Diabetic nephropathy is among the most devastating long-term consequences of diabetes mellitus and is now the leading cause of end-stage renal disease (ESRD) in the United States. The effects of the disease are predominantly focused in the glomerulus and are characterized by increased levels of extracellular matrix (ECM) proteins that disrupt the function of the glomerular filtration apparatus. Mesangial cells, which support th glomerular capillary network, are the primary matrix-producing cells of the glomerulus. Fibronectin (FN), a major component of the ECM throughout the body, is found in the normal glomerulus and at significantly elevated levels in diabetic nephropathy. FN is an important player in cell-matrix interactions and FN matrix precedes and in part dictates the deposition of other ECM proteins. Consequently, perturbations in FN matrix assembly have profound effects on the overall integrity of tissue-appropriate ECM. Cells mediate FN matrix assembly via integrin receptors, notably ?5?1, binding to RGD cell-binding domains of FN dimers. This binding induces FN-FN interactions and formation of short fibrils that then mature into a stable insoluble matrix through continued addition of FN dimers. High glucose conditions have been shown to increase mesangial cell expression of various ECM proteins, including FN. The effects of high glucose on mesangial cell-mediated assembly of a mature matrix are as yet undetermined. Non-enzymatic glycation of matrix proteins represents another mode of glucose-mediated ECM disruption. Glycated FN, which exhibits altered binding properties, is found at elevated levels in diabetes. We propose that defects in mesangial cell matrix assembly represent a final common pathway in glomerulosclerosis, which marks diabetic nephropathy and other fibrotic diseases. The influence of high glucose on the kinetics of matrix assembly will first be determined by a time course of FN accumulation under normal and high glucose conditions by measuring deoxycholate (DOC) detergent-insoluble FN, an established marker for FN matrix maturity. Fibril density will be quantified to determine any glucose- mediated changes in ECM organization. Similar experiments will be performed in the presence of glycated FN. Since the 3D nature of a cell's environment stimulates matrix production, the effects of 3D matrix on the dynamics of mesangial cell-mediated FN fibrillogenesis will be examined to determine if a positive feedback loop exists, in which accumulation of insoluble matrix stimulates further matrix deposition. Since integrin receptors initiate the final common pathway, the roles of ?5?1 and ?v?3 integrins in high glucose-induced matrix deposition will be examined using neutralizing antibodies and knockout cells. Further insight into the mechanisms of increased matrix assembly in diabetic nephropathy may pave the way for the development of a new generation of therapeutics, which target this process in hopes of reversing the progression towards ESRD.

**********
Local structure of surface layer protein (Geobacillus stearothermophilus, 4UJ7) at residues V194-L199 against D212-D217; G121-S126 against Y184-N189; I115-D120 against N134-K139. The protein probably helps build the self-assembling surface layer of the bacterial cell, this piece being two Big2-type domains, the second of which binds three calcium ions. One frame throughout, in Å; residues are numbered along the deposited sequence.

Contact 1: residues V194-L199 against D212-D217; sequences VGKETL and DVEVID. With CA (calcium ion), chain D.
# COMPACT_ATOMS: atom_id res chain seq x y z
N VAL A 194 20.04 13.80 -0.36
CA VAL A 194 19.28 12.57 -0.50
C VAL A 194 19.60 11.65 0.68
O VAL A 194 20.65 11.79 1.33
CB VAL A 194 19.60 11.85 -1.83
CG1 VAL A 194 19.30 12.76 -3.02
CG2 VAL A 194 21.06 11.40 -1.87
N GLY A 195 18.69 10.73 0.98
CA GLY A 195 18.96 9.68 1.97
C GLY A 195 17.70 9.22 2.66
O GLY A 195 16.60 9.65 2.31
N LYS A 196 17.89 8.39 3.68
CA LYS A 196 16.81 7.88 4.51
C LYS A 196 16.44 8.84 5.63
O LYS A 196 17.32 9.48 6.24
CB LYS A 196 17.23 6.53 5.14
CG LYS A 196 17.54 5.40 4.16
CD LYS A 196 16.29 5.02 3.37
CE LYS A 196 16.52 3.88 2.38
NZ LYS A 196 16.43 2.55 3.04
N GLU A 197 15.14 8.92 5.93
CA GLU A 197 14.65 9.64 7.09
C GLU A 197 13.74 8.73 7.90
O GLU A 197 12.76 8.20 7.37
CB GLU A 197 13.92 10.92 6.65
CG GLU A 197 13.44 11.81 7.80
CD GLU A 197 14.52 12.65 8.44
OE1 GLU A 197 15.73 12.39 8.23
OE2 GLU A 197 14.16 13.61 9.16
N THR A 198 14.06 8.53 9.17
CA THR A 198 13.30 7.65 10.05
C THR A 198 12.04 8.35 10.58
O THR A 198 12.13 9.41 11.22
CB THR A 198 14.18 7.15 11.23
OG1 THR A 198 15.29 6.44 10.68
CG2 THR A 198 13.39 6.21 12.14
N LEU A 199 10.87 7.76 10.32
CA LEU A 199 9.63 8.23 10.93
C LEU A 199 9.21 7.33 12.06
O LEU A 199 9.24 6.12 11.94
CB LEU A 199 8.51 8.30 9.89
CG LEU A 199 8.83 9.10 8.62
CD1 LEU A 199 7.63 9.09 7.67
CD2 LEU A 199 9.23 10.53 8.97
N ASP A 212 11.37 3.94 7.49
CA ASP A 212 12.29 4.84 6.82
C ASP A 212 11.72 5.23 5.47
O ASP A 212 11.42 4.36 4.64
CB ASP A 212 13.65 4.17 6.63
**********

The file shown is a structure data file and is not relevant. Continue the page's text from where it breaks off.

Chronically high blood sugar levels in diabetes mellitus can have devastating effects on the kidney's filtration apparatus. This apparatus depends on proper organization of a network of proteins called the extracellular matrix, which accumulate in excess and block filtration when exposed to high sugar levels. Using a kidney cell culture model, we plan to clarify the effects of high sugar levels on the filtration matrix in hopes of revealing new targets for future therapies aimed at reversing the progression of this increasingly common and potentially deadly disease.
|Miller, Charles G; Pozzi, Ambra; Zent, Roy et al. (2014) Effects of high glucose on integrin activity and fibronectin matrix assembly by mesangial cells. Mol Biol Cell 25:2342-50|